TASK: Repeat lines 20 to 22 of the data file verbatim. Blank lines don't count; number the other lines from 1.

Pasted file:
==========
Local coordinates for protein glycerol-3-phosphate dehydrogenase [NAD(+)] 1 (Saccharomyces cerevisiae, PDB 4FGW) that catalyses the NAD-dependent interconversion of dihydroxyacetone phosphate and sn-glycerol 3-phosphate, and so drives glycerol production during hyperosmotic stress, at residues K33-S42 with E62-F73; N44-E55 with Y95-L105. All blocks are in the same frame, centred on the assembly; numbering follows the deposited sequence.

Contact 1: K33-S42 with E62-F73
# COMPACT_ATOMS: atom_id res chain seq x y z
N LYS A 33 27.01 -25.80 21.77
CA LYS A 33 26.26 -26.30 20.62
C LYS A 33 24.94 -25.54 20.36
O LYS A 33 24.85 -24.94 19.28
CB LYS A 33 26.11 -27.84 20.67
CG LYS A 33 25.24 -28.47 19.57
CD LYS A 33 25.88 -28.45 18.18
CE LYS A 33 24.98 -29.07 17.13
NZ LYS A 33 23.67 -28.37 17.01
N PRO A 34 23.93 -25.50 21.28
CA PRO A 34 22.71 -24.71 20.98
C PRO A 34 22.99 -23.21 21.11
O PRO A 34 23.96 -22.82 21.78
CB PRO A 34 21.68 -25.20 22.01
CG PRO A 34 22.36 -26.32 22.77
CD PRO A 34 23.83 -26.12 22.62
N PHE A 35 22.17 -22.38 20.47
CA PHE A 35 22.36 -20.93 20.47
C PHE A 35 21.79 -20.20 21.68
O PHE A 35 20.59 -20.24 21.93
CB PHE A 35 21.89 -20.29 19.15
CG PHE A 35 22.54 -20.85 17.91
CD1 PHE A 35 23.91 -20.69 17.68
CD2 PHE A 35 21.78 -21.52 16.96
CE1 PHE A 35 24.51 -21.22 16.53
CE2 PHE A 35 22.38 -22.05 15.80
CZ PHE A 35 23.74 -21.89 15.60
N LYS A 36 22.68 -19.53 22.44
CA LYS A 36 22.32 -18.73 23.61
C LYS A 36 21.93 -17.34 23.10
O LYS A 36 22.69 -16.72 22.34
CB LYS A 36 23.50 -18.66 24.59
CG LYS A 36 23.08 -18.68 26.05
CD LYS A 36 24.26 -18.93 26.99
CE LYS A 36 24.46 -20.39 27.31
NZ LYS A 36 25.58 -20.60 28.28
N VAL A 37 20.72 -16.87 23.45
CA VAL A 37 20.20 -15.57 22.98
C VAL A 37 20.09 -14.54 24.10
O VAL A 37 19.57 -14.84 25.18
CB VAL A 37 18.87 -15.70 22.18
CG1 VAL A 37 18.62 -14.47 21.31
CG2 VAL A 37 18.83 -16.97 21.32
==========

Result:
N PHE A 35 22.17 -22.38 20.47
CA PHE A 35 22.36 -20.93 20.47
C PHE A 35 21.79 -20.20 21.68